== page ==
US FAA Certified GE Aviation's H80 Turboprop Engine

The U.S. Federal Aviation Administration (FAA) has approved type certification for GE Aviation's H80 turboprop engine. The US FAA engine certification follows similar certification from the European Aviation Safety Agency (EASA) that the engine received in December.

"The U.S. FAA type certification on the H80 engine paves the way for entry into service on the Thrush 510G agricultural aircraft," said Paul Theofan, president and managing executive of GE Aviation's Business and General Aviation Turboprops. "GE Aviation stands ready to fully support our H80 customers with an expanded service network and customer training classes to ensure a smooth entry into service experience."

The H80 engine is the first GE Aviation engine to receive its initial type certification from EASA. The turboprop engine combines the elegant, robust design of the M601 engine with GE's 3-D aerodynamic design techniques and advanced materials to create a more powerful, fuel-efficient, durable engine with no recurrent fuel nozzle inspections and no hot section inspection. The H80 engine will feature an extended service life of 3,600 flight-hours or 6,600 cycles between overhauls. It will provide the option of a single- or dual-acting governor, allowing customers to have flexibility in propeller selection.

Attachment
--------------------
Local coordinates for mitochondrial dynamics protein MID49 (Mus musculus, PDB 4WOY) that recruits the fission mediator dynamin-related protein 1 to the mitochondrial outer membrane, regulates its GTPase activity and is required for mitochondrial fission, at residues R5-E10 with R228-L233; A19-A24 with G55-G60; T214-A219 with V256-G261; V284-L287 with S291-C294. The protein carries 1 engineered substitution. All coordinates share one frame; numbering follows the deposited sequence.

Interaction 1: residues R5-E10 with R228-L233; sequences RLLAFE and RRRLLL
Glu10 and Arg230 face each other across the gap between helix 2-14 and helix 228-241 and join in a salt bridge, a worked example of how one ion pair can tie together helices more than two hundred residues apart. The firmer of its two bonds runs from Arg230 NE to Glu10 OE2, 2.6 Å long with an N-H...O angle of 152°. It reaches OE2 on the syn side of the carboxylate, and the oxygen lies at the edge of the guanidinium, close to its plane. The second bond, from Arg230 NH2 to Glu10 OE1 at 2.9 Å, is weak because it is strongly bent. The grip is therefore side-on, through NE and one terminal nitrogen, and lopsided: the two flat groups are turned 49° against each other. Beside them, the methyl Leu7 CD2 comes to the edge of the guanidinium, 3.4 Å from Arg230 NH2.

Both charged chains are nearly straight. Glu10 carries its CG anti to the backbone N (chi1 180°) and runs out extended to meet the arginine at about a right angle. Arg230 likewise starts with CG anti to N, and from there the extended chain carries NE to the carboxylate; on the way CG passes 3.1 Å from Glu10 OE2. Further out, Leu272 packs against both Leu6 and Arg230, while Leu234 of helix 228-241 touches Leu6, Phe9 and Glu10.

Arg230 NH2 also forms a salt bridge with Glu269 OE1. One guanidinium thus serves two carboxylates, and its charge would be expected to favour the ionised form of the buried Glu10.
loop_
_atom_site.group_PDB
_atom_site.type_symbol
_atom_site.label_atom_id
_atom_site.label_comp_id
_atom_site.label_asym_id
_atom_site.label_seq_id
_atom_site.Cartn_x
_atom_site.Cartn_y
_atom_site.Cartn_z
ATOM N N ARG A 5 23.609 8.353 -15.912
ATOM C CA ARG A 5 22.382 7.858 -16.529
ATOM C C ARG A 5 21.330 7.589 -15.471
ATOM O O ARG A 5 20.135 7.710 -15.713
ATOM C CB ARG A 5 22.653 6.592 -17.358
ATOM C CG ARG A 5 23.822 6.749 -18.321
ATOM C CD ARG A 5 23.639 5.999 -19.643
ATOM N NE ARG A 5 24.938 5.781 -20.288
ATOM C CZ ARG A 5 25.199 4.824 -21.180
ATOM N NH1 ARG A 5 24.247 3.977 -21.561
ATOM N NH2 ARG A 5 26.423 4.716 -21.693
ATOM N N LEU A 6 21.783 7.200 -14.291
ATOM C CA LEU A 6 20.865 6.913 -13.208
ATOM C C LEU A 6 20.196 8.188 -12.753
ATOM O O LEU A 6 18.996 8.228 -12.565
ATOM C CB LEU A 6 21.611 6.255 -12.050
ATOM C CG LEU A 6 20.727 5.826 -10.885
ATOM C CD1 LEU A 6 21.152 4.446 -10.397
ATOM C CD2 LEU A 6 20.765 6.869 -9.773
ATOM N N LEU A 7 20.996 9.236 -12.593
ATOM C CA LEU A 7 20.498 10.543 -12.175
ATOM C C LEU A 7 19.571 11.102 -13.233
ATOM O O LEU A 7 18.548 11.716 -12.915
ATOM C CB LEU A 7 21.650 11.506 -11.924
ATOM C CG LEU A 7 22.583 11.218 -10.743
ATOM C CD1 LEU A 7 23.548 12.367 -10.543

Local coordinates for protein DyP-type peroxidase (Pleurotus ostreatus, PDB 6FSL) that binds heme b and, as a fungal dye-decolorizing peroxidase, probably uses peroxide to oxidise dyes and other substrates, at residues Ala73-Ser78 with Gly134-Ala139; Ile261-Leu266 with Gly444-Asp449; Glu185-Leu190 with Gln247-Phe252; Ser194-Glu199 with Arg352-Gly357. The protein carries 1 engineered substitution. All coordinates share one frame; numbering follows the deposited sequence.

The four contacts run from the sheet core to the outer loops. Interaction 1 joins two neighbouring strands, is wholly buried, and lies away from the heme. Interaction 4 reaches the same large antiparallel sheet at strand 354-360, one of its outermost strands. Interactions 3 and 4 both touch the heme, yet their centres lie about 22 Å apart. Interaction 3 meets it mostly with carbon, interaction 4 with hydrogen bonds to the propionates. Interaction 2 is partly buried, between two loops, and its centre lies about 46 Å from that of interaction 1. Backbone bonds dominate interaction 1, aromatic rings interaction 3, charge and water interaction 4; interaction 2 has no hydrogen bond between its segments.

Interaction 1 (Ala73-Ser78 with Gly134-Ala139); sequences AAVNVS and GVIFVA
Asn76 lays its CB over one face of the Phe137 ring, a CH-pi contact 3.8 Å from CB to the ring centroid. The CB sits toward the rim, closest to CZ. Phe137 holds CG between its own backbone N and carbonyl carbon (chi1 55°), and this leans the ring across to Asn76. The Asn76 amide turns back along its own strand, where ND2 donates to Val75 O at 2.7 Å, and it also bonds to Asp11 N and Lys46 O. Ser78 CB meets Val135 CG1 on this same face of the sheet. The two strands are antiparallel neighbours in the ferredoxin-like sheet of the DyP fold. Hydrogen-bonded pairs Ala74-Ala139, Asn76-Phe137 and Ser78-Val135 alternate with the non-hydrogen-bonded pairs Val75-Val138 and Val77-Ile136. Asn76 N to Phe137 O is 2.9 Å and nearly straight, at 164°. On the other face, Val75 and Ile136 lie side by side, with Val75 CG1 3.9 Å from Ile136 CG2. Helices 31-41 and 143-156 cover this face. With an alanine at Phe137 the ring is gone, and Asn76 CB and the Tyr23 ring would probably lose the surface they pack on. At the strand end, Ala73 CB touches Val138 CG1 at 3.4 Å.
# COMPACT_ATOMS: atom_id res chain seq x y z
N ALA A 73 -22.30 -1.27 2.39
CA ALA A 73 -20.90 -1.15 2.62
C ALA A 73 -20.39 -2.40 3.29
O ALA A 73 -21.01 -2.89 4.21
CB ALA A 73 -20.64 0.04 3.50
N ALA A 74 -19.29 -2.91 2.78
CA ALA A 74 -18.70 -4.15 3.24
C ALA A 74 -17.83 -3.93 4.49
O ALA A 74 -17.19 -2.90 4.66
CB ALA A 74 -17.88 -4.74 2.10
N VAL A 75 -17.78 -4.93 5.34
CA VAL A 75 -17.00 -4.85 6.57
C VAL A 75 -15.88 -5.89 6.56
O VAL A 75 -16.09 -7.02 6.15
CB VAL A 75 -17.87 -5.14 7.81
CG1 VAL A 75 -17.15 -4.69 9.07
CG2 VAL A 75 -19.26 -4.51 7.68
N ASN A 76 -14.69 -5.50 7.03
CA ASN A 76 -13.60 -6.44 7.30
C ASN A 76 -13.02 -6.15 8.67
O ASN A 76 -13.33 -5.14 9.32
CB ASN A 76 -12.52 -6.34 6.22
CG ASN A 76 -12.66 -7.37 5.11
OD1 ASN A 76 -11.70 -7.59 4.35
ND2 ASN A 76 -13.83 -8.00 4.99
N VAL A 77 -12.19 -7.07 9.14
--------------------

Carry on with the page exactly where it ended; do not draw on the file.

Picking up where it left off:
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The first aircraft to enter service with the H80 engine will be the Thrush 510G agricultural aircraft. The improved Thrush 510G has a hopper capacity of 510 gallons, a gross weight of 10,500 pounds, and a 29,000-hour wing spar life with no mandatory inspections of the wing spars.

The H80 engine has also been selected to power the Aircraft Industries L410 commuter aircraft. The H80-powered L410 aircraft has been flight testing since November 2011 and is expected to enter service later this year.

Production ramp up for the H80 engines is underway at GE Aviation Czech, where the engines are manufactured. GE Aviation anticipates producing 70 H80 engines this year. GE Aviation is also taking steps to ensure a smooth entry into service. Line maintenance classes are already underway so customers can learn how to keep their engines remain in top operating condition.  GE Aviation has also developed an extensive network of service and support centers around the world.

Source: GE Aviation
Date: Mar 14, 2012